Cochlears and Culture : History and Brains (2/3)

Second of a three-part series. Find part one here.

The Deaf Community is a somewhat new thing. The first documented Sign Language is about 500 years old (I’m so not going to get into sign before spoken language – I can only be so esoteric in even a three-part series). The first school, meaning a concentrated population, was around 1760. There is a fantastic RadioLab on language, including sign, that you should have checked out from the last entry. Without an established culture through which language (and other things) can be transmitted, people who are deaf, sans the Deaf Community, are left out in the cold. And without the basics of language to structure thought on, many contextual thought processes cannot be completed (“left of the blue wall”). Additionally, only after more complex ideas (like misdirection) filter into the group can people understand all parts of a story. EG, “Becky leaves a teddy bear under the bed. Timmy moves it into a chest while she is out of the room. When she comes back, where does she look?” Someone who hasn’t learned the sign for “lie” or “misdirection” would say “chest” because that’s where it is. Someone who has learned the word/symbol/sign for “misdirection” would say “under the bed” because that’s where Becky thinks it is.

With me so far? The point is that having a baseline of shared input/output methods leads to reduced difference in approach, normalizing a population. The result is what many call therapy – bringing individuals in a population to a shared standard. But should this be enforced on traits which define pocket and sub cultures? Before advances in science, they wouldn’t have learned the “normal” way of processing. Taken out of these cultures and definitions, individuals would not have gained this different way of processing. Their lives lend to cultural diversity.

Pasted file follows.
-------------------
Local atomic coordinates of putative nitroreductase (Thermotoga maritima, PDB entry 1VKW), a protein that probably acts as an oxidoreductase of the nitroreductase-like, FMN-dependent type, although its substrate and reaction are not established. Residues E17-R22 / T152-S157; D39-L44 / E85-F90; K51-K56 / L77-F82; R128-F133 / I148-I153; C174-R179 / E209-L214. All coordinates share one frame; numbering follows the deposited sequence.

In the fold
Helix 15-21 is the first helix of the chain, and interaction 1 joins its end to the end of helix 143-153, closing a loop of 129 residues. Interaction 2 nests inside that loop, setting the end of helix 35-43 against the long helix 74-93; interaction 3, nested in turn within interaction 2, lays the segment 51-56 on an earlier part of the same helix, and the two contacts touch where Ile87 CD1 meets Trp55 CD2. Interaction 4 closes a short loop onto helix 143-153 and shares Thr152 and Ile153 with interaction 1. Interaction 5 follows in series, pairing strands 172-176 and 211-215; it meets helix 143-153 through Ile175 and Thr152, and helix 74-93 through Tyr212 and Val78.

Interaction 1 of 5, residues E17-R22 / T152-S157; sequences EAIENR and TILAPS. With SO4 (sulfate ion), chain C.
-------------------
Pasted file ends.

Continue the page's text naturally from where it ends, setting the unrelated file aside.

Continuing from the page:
A cochlear implant gives the ability to hear to a person by triggering receptors in their ear with electrical pulses. If a parent opts to not put their child through this risky and expensive process, they have passively removed the child’s ability to fully integrate with the world at large because the basic structure of the brain is different in such a way that a shared language is incredibly difficult to achieve. To the parent, it is often made to preserve the connection between child and family. If the implant is installed, the child is actively removed from their home life and neighbors. A rift is formed in each option. From a bird’s eye view, this choice to not install is made in order to preserve the pocket or sub culture.

Viewing and reading before the next entry:
Sound and Fury
Cochlear War

This series will be completed in an entry on Friday.

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